On this eve of the Lunar New Year, I thought I can offer some advice gleaned from over 15 years of tea drinking.
1) Use a vessel of suitable size — This means that if you’re drinking by yourself, don’t use a 300ml teapot unless you’re trying to make weak tea. Likewise, if you have a lot of people over (for holidays, for example) using that 100ml favourite of yours is really not a great idea. If you are short on wares, err on the side of small. You can always double up infusions and serve them together to fill volume, but it’s harder to deal with a large quantity of tea for a small number of people.
2) When rinsing, do not steep too long — I read in forums and other places sometimes of when people say things like “1 minute rinse”. I don’t know about you, but a 1 minute steep is no longer a rinse. Rinses are fast – 10-15 seconds at most. 1 minute, plus time to pour in and pour out water, really means more like 1 minute 30 seconds. That’s an eternity and you lose a lot of the “stuff” you should get from your tea. Don’t do it. Teas are never that dirty.
3) When brewing compressed puerh, break up the pieces — in the Western tea drinking culture I sometimes see a certain obsession with having whole pieces. I think this is partly because a lot of people drink mostly samples, so they like to see whole chunks, somehow, and oftentimes said chunks are thrown into the pot/gaiwan as a whole thing. This is not going to be good for your tea drinking experience – large chunks have a relatively small surface area for water-contact, and this is especially problematic when it’s compressed tightly. If you rinse it the water only touches the surface, and oftentimes the cores of those chunks might still be dry after one or two infusions. The proper way to do it is to break it up – yes, even if it means breaking some of the leaves. Chunks in the pot/gaiwan should be smallish, no more than about 1cm in diameter or so. If the tea is loosely compressed you can have bigger pieces. Ideally, it should actually be a mixture of chunks and loose leaves (from the same tea, of course). Remember, they all came from the same cake. As long as you’re not only brewing with fannings, it’s fine.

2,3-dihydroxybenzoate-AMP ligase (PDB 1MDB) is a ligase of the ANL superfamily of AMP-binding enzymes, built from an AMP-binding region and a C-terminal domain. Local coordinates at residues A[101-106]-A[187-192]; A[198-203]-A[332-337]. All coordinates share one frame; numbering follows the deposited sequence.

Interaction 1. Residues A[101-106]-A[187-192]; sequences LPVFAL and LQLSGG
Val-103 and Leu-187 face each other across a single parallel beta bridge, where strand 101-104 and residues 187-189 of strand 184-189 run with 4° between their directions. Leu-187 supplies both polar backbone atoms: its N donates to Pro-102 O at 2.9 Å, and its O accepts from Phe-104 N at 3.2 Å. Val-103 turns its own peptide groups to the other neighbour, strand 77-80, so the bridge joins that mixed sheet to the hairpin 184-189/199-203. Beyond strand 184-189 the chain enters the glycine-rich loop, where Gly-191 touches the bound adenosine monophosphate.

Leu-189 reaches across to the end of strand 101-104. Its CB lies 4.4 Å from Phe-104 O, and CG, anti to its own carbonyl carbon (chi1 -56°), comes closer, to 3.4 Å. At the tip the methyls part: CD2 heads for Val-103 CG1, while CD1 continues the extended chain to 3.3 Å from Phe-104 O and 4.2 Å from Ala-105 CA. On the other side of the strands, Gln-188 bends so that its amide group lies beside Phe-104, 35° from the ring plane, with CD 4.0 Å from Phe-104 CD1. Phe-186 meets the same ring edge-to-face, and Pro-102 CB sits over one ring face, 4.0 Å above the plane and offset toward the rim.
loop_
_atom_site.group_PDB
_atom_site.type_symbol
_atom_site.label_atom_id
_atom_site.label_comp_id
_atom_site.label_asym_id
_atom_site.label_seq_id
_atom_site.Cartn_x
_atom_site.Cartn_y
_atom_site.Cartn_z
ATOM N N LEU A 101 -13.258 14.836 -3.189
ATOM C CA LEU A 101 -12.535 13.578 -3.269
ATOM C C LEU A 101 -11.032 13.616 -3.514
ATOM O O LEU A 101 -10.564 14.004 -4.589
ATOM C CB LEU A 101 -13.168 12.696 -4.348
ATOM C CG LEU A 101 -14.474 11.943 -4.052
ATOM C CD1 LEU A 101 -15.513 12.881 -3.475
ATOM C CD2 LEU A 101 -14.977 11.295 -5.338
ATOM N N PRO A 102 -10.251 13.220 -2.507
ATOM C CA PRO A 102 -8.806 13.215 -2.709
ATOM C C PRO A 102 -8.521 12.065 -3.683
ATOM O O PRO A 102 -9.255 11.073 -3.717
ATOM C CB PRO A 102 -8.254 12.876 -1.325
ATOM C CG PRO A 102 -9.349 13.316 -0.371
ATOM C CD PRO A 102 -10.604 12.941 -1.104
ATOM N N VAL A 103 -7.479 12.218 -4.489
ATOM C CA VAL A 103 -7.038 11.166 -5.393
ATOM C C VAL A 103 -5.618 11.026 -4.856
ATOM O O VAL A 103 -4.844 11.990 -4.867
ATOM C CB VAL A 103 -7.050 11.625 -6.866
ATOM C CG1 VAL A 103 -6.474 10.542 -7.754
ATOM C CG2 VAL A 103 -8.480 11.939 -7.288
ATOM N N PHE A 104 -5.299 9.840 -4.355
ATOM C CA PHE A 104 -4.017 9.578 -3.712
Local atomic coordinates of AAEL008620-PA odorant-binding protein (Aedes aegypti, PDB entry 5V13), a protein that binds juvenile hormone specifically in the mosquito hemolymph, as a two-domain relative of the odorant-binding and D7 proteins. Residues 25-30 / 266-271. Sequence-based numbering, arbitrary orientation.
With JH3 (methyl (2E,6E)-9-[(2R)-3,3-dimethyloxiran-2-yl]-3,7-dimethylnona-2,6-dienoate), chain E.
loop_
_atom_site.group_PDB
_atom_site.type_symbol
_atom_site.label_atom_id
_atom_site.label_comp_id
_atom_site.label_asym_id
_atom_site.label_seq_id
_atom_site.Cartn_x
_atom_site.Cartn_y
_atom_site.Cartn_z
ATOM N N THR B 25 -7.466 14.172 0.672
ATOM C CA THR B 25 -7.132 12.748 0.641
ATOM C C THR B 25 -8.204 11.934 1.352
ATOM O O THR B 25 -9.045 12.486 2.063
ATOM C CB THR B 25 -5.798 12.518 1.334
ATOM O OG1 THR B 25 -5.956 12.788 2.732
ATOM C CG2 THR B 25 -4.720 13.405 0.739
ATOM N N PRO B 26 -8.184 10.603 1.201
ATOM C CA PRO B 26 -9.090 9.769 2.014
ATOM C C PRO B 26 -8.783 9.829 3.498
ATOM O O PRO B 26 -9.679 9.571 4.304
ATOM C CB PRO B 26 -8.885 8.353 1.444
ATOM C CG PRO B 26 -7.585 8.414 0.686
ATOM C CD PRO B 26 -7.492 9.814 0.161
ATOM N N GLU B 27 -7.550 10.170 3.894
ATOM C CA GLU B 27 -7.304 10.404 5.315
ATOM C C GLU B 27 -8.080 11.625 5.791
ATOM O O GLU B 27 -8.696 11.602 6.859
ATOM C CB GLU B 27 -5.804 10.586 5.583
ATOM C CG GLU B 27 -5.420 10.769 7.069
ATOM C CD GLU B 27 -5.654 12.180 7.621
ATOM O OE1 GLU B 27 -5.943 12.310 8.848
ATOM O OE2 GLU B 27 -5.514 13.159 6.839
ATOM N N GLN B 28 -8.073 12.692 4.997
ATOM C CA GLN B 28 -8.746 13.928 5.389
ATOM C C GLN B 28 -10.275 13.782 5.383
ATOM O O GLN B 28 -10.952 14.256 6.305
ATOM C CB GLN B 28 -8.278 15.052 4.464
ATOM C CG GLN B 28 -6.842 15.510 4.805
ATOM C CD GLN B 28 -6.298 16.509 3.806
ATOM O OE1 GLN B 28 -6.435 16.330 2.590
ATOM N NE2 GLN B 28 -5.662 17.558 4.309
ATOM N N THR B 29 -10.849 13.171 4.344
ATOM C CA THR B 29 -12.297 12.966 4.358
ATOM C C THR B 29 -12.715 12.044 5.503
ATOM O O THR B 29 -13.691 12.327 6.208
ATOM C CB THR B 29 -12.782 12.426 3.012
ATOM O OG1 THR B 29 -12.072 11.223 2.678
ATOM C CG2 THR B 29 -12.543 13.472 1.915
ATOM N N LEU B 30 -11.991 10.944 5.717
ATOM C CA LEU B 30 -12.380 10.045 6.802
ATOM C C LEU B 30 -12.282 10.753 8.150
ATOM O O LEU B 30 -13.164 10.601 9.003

4) Adjust brewing time according to what your tongue tells you — a pretty common problem for novices is to ponder how long the infusions should be. Once you have thrown in the leaves, you’re stuck with your leaf/water ratio, so the only thing you can really adjust are 1) water temp and 2) time in steeping. The easier to adjust among those two is time, so you should adjust that accordingly. Is the tea way bitter/strong? Then be quick about pouring in and out. Is the tea getting weak? Lengthen the time of steeping. That’s not what the vendor recommended? Ignore the vendor. Do not ever automatically add time every infusion, as is often dispensed as advice for newer drinkers. It’s not a great idea.
5) Keep the water hot — aside from green teas, most teas should be brewed with water that’s kept very hot. That’s how you get the most “stuff” out of your tea, and gives you the most depth in flavour. If the brew is coming out too strong, you either added too much leaves or left the water in too long (or, possibly, the tea is just bad). Yes, you can get a really sweet, pleasant, and non-offensive brew by keeping the water to 60C. But you can just as well argue for cold-brewing aged oolongs overnight in the fridge. You can do it, but it’s really not the best use of the leaves. Leave the cold brewing for the cheap teas (where hot water can bring out some nasty bitterness if the tea is truly bad) and keep your water hot. Otherwise, you’re wasting perfectly good leaves.
6) Grandpa the tea when you’re finished — if you really liked the tea, one way to keep drinking it is to grandpa it.
On that note, may the year of the horse be one filled with good teas!